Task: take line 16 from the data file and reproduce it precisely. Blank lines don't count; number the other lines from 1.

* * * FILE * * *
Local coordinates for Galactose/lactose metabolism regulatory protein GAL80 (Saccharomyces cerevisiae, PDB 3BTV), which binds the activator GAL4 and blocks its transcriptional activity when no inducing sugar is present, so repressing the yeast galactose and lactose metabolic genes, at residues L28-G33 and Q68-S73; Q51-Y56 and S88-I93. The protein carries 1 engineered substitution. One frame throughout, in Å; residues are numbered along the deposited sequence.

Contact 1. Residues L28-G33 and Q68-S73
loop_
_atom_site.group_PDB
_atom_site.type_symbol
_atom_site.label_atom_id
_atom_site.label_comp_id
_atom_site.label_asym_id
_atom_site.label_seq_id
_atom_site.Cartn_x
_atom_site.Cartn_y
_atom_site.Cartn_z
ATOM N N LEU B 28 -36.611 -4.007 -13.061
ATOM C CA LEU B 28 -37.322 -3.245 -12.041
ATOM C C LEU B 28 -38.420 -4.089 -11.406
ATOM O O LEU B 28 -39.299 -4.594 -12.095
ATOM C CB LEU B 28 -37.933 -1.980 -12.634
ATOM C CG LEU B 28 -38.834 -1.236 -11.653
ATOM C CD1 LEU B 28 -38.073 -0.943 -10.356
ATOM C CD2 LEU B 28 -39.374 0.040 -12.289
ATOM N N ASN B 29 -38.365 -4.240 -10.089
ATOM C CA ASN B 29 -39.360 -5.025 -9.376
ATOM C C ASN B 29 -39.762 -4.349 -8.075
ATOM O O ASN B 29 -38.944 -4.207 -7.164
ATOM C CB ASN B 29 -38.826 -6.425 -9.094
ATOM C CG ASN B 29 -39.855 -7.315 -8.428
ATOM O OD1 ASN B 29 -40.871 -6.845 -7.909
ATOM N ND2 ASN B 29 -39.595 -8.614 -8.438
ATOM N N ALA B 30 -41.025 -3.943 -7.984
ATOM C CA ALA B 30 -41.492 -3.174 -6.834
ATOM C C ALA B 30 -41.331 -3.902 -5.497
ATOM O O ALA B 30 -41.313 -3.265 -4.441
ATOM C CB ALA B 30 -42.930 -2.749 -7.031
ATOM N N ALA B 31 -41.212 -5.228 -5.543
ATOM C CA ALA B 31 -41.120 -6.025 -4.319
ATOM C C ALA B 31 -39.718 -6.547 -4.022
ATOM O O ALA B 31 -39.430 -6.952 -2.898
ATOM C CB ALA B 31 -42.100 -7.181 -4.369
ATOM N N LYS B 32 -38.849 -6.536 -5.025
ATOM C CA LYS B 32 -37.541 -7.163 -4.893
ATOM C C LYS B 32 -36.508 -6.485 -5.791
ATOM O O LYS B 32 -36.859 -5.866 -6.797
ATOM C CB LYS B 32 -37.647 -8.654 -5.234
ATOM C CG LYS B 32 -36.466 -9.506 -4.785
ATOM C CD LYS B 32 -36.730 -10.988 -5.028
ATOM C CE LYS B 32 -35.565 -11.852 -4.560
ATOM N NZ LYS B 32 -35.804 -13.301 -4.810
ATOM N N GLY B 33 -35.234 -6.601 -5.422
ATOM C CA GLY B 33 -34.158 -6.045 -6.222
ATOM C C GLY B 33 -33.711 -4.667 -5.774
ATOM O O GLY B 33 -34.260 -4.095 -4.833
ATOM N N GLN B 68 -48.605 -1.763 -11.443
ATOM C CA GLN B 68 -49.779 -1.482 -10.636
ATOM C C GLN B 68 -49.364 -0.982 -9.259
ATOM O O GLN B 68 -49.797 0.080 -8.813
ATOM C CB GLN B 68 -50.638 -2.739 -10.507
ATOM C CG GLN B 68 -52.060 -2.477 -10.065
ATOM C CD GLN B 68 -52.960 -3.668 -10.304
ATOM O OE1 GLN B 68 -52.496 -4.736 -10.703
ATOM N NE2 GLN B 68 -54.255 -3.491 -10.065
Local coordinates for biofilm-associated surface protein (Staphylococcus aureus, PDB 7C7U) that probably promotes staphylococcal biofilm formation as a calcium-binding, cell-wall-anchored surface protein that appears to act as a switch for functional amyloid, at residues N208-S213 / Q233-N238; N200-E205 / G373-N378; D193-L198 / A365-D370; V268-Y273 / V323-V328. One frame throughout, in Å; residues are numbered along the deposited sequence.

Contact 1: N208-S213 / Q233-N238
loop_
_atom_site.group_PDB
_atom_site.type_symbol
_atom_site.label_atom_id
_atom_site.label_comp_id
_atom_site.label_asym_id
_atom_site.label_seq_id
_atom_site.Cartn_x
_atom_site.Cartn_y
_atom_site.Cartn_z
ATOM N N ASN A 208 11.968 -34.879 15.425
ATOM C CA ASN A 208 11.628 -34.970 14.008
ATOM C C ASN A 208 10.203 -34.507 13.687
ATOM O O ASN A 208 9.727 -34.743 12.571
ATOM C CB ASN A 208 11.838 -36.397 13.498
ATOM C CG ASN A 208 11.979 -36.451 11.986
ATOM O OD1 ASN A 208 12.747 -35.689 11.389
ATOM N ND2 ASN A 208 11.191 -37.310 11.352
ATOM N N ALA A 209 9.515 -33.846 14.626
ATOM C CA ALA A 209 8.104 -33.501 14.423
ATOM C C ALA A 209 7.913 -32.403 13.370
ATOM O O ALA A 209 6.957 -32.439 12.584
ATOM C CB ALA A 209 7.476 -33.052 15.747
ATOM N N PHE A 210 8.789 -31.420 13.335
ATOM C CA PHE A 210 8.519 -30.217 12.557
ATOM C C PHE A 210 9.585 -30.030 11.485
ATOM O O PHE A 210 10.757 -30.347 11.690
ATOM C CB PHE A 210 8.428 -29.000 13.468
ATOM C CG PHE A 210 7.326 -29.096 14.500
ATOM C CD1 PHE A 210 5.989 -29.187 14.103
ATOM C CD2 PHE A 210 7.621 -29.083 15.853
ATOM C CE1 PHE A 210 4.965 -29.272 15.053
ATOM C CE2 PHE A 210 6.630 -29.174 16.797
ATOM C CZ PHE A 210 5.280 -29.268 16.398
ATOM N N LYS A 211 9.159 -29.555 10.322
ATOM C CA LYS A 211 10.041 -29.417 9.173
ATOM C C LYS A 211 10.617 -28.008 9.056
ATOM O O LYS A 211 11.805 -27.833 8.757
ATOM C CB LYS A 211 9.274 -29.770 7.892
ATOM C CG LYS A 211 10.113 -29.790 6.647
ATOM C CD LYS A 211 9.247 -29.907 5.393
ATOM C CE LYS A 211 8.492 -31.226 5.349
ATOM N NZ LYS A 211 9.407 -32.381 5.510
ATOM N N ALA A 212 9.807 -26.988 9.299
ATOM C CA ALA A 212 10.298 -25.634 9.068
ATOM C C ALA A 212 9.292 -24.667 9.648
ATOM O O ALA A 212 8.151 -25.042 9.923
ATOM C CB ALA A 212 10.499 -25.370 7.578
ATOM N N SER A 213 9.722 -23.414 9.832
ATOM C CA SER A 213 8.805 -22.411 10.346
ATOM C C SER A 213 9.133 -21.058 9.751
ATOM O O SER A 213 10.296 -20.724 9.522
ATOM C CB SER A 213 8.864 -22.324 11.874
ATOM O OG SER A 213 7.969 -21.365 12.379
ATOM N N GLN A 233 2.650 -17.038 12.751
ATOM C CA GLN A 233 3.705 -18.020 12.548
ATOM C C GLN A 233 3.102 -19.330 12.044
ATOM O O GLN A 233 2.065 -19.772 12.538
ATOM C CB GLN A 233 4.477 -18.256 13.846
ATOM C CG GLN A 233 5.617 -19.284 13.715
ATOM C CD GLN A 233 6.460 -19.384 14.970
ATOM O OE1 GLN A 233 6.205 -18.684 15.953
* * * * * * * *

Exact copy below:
ATOM O O LEU B 28 -39.299 -4.594 -12.095